Leader September 2007 – Aiming for the higher ground

Ian McCaig of Lastminute.com argues the number of so-called ‘big’ travel companies will reduce in size over the next two years.

His mantra is that as ‘product differentiation approaches zero and price differentiation approaches zero’, we will see further consolidation at the high volume end of industry. What this means for the travel companies ‘in the middle’ is yet to be seen and many will be reluctant to specialise after years of continually striving for high volumes.

It is imperative that suppliers, agencies and search providers begin to look at the ‘value’ – not the price – of what they are selling.

In addition, the user experience they provide to online customers should now be of equal importance, given that despite the continued growth in the number of products being sold online there are a plethora of new entrants on the scene. The first generation of web sellers are also overhauling their online offering.

Travel companies must take note of the findings contained in this edition of Travolution, lest they miss out one of the greatest opportunities the industry has seen in years.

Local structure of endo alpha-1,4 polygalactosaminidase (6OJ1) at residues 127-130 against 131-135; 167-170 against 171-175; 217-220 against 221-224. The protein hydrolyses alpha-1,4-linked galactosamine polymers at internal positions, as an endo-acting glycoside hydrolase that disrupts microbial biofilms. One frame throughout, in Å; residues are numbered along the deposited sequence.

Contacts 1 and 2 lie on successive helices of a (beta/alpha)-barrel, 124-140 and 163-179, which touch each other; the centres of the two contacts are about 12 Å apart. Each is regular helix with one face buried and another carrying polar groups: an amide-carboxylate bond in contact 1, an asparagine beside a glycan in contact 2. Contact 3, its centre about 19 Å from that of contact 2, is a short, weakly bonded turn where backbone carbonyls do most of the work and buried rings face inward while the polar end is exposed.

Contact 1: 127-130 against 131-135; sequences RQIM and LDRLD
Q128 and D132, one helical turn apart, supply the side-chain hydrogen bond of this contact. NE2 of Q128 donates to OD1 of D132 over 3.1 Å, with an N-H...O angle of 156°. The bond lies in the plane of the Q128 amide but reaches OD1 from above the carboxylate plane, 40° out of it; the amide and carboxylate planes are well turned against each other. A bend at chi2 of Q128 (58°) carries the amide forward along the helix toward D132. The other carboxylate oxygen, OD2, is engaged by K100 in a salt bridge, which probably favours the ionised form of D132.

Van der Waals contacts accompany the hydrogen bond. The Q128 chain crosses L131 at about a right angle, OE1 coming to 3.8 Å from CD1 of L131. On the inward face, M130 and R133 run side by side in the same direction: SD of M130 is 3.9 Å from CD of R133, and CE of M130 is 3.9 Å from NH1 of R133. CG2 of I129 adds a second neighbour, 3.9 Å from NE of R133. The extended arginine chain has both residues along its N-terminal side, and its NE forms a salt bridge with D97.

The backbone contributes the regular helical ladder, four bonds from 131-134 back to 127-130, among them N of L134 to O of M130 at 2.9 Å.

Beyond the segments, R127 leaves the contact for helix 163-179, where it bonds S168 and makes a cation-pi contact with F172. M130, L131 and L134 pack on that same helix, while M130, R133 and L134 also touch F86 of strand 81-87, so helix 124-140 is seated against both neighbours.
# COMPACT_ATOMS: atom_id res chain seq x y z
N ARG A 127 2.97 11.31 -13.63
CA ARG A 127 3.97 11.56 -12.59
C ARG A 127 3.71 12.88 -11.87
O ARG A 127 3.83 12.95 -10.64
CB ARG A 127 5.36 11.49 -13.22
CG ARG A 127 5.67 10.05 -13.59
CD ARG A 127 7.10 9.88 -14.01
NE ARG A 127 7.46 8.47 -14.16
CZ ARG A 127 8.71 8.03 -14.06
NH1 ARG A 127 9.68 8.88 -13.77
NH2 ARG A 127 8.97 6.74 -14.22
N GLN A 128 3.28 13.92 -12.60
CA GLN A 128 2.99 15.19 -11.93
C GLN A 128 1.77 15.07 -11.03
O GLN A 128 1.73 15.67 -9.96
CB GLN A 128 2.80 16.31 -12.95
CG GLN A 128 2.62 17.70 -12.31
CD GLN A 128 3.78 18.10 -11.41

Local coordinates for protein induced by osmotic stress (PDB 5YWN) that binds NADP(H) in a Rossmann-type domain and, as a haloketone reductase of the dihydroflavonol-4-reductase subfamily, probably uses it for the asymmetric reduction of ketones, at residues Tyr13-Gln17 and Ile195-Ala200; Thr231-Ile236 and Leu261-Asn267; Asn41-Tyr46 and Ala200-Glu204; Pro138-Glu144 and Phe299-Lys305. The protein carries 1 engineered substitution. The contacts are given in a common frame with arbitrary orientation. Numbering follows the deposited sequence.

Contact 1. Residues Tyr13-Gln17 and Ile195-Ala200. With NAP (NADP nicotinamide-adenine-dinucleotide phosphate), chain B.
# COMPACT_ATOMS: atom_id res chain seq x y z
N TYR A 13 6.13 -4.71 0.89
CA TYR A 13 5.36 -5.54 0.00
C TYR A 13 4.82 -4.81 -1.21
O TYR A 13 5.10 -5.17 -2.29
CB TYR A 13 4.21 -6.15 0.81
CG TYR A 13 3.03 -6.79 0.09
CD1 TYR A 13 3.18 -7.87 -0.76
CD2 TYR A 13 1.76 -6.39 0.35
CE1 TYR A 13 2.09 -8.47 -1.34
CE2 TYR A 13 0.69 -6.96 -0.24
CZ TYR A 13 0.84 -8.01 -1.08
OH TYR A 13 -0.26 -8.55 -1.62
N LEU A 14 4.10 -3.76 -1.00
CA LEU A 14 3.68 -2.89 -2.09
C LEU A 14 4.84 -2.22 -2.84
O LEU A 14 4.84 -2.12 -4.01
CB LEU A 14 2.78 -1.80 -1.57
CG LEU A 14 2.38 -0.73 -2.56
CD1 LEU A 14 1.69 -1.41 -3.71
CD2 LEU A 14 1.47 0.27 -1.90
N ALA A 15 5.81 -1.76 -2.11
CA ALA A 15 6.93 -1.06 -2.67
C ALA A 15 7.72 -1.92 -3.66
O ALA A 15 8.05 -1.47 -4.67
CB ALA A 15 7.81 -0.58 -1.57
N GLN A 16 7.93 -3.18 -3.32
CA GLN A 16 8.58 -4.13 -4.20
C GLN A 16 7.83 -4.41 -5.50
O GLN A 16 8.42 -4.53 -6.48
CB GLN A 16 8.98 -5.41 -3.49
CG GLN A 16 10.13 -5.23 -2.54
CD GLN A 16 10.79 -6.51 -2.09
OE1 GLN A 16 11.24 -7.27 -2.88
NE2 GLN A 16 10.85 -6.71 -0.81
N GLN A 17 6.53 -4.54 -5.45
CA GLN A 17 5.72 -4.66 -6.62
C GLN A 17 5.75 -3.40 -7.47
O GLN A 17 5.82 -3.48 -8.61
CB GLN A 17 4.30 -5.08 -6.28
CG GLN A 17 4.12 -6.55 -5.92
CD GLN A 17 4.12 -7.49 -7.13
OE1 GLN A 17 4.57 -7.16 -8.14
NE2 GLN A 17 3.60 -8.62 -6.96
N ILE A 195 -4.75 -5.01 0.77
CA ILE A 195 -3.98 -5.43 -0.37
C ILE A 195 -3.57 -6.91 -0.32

Older web users may not be willing to embrace Facebook-style social networking generally, but it appears they are looking for more than just sites that allow them to buy a travel product. Travel companies willing to provide useful, well-written content, multi-media and simplicity it seems would score highly with older generations.

Indeed, a gentleman in his early 60s, taking part in one of our focus groups, summed it up rather nicely. He wanted travel websites to treat him like a magazine reader, with search and booking just one of many pieces of functionality.

The opportunities appear to be endless for any travel provider hoping to reach younger consumers. Their enthusiasm for the web shows no bounds and the travel industry will do well to meet any of their needs with the same degree of fervour.

But all this optimism must be matched with a few words of warning. There is less enthusiasm – or indeed recognition – for traditional forms of online advertising by almost all the age groups. The marketing will have to be much smarter in order to lure consumers to the finely tuned websites the industry will no doubt produce in the years ahead. No-one, if you believe McCaig, will want to be stuck in the middle ground.

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